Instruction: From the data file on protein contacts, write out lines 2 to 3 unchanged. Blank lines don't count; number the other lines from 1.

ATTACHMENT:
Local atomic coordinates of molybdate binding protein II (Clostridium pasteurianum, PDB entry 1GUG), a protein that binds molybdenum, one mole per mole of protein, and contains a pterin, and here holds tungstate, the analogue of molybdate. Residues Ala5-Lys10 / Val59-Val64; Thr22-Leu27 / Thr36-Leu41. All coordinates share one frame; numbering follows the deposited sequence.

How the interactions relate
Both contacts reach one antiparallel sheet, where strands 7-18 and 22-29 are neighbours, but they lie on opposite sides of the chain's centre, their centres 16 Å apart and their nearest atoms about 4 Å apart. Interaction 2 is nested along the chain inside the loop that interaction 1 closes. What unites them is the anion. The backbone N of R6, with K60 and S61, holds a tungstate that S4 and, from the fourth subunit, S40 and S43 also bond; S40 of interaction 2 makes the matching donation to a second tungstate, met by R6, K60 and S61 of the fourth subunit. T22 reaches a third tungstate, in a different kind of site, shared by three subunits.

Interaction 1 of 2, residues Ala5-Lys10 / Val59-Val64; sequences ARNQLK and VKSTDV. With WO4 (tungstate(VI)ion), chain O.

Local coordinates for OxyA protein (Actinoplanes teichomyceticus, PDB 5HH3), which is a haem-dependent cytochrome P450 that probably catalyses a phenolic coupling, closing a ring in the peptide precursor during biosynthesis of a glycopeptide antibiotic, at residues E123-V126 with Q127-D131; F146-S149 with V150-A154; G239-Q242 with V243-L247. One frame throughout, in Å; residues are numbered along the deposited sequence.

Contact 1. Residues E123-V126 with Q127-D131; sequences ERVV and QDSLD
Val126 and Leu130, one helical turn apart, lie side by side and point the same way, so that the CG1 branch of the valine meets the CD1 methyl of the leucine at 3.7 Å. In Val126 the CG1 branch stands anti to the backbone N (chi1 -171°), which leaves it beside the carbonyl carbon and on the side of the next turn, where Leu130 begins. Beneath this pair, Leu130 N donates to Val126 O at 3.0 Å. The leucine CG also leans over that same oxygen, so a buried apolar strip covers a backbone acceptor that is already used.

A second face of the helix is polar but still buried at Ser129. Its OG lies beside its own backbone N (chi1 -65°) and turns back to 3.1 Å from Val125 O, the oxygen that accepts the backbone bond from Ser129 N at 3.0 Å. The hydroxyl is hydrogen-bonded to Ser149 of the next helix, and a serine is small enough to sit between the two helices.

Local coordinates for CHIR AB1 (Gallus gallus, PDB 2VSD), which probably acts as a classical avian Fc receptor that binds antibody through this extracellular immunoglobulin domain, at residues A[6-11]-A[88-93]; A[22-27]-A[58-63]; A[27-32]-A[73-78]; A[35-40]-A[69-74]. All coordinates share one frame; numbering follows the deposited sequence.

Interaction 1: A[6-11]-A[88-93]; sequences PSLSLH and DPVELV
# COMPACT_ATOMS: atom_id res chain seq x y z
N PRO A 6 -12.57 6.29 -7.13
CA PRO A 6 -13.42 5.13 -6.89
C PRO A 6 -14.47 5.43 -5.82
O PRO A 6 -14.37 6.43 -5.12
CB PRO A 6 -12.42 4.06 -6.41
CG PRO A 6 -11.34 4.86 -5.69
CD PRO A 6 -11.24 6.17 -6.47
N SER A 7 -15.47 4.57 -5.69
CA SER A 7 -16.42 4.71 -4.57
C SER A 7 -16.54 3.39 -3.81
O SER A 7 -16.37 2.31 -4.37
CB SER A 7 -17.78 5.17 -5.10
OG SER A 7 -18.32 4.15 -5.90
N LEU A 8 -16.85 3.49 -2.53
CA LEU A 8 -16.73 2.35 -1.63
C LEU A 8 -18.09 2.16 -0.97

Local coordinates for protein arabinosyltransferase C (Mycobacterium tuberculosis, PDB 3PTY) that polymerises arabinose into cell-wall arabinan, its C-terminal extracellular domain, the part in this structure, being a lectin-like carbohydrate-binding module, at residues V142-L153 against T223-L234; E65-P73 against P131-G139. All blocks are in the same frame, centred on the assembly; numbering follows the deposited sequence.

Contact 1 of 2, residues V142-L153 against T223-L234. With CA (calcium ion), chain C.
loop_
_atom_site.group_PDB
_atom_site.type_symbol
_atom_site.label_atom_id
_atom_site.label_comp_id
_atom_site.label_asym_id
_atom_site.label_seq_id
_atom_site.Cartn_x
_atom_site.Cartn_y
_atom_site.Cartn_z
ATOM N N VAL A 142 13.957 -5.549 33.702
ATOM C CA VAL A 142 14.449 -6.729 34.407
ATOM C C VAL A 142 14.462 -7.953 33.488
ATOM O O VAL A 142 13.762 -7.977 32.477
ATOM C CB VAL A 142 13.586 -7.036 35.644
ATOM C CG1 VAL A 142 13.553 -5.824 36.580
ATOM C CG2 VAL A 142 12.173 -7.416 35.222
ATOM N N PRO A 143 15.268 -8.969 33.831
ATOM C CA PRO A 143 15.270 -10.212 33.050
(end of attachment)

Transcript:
How the interactions relate
Both contacts reach one antiparallel sheet, where strands 7-18 and 22-29 are neighbours, but they lie on opposite sides of the chain's centre, their centres 16 Å apart and their nearest atoms about 4 Å apart. Interaction 2 is nested along the chain inside the loop that interaction 1 closes. What unites them is the anion. The backbone N of R6, with K60 and S61, holds a tungstate that S4 and, from the fourth subunit, S40 and S43 also bond; S40 of interaction 2 makes the matching donation to a second tungstate, met by R6, K60 and S61 of the fourth subunit. T22 reaches a third tungstate, in a different kind of site, shared by three subunits.